October 9, 2014 — We've compiled top comments from key stakeholders in women's health, including remarks on the abortion clinic closures under HB 2, the use of long-acting reversible contraception by adolescents and more.
"Given the efficacy, safety, and ease of use, LARC methods should be considered first-line contraceptive choices for adolescents." -- American Academy of Pediatrics policy statement, recommending for the first time that LARC be considered as first choice contraceptive options for sexually active adolescents (AAP policy statement, 9/29).
"The irony and tragedy is any woman of means can have a safe abortion somewhere in the United States. But women lacking the wherewithal to travel can't." -- Supreme Court Justice Ruth Bader Ginsburg, discussing the role of legislatures and courts in protecting low-income women's access to abortion (New Republic, 9/28). Ginsburg added that any effort to protect such access "must start with the people" because legislatures "are not going to move without that kind of propulsion" (Women's Health Policy Report, 9/30).
"Unfortunately, in spite of its increased availability, emergency contraception remains an underused prevention method in the United States, especially for survivors of sexual assault." -- Sen. Patty Murray (D-Wash.), introducing a bill (S 2876) that would require hospitals that receive Medicaid or Medicare funding to offer sexual assault survivors accurate information about EC as well as access to the drugs, regardless of ability to pay ("Floor Action," The Hill, 9/23).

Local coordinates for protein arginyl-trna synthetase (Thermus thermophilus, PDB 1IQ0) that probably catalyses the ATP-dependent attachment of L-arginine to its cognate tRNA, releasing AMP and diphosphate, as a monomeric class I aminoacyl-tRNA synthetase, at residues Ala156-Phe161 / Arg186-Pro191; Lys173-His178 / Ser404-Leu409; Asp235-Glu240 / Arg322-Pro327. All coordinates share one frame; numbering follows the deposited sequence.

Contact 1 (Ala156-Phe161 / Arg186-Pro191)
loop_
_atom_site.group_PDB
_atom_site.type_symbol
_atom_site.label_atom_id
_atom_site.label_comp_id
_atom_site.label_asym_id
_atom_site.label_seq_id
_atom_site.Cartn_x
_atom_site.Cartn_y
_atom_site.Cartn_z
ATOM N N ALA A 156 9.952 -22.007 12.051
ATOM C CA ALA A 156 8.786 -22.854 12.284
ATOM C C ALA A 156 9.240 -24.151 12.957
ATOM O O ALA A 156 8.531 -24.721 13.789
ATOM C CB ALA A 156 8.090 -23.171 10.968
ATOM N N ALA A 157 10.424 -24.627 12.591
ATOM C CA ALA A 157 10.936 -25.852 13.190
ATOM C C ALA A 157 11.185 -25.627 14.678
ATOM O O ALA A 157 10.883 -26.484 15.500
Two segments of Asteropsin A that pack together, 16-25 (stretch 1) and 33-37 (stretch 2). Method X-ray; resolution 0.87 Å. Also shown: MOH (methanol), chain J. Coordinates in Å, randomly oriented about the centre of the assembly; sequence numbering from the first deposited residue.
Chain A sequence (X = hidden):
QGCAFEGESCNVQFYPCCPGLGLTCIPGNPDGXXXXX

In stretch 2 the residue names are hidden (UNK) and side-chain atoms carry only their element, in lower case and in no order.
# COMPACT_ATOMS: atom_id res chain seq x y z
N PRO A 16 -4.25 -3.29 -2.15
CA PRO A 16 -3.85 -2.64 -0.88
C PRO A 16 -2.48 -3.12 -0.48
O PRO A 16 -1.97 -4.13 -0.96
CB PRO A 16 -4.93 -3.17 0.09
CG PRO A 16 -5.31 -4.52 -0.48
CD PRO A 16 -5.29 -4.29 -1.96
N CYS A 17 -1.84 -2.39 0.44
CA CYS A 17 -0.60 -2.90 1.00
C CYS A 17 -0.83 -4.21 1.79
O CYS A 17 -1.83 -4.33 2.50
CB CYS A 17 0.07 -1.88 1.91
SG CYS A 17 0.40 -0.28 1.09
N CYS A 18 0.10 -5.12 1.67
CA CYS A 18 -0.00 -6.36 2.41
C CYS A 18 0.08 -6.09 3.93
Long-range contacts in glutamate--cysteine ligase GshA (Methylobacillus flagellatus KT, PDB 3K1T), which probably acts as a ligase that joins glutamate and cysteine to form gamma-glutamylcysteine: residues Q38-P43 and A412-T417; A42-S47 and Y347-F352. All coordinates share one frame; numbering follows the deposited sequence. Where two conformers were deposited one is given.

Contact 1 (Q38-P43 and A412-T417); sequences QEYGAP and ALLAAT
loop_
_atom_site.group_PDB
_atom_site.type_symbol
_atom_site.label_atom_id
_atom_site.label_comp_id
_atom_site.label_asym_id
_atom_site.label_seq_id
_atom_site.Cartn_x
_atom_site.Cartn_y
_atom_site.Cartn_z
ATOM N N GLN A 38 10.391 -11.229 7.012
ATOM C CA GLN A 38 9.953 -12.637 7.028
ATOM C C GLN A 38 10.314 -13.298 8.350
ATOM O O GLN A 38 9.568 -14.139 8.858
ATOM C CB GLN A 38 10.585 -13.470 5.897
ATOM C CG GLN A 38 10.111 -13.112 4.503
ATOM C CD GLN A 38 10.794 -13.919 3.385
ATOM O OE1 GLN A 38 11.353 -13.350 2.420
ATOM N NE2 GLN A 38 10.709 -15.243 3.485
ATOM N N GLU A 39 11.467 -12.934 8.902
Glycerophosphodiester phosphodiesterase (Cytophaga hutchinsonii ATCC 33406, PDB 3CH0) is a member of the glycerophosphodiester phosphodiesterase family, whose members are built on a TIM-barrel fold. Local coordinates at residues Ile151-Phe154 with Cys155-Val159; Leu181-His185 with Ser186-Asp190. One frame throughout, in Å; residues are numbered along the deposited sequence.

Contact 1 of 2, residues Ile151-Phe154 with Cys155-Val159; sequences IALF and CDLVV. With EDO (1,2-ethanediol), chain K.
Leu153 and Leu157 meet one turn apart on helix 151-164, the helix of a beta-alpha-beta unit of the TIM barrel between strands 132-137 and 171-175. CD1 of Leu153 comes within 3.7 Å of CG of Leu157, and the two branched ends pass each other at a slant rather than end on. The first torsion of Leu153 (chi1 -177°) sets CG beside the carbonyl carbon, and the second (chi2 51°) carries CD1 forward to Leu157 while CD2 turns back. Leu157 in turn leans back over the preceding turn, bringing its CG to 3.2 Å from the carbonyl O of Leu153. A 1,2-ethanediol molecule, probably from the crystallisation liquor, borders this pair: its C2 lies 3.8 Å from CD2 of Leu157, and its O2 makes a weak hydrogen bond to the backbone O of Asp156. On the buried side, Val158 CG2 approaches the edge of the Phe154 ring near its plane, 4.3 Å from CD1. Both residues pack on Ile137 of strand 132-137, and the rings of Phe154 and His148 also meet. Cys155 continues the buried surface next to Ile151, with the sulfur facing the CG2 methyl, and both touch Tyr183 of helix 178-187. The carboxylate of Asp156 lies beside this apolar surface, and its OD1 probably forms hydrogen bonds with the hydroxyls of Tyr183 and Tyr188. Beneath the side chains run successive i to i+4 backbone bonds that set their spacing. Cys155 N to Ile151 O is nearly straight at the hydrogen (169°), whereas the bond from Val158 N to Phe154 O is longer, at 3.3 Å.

"Women's constitutional rights and access to safe, legal abortion care have been dealt a devastating blow." -- Center for Reproductive Rights President and CEO Nancy Northup, on the closure of Texas abortion clinics under a provision of a state antiabortion-rights law (HB 2) (Politico, 10/6). CRR on Monday filed an emergency application with the Supreme Court on behalf of the closed clinics to reinstate an injunction against the provision (Women's Health Policy Report, 10/7).
"[I]f we can inspire even a small portion of the people who take the course to take steps in their communities to increase access to safe abortion and decrease stigma about abortion, then we have been totally successful." -- Jody Steinauer, on a new online course she is offering at the University of California-San Francisco that will be the first among U.S. universities to focus on abortion care and access (Daily Beast, 10/6). Steinauer said the class would be offered at no cost and that more than 3,000 individuals had enrolled so far (Women's Health Policy Report, 10/7).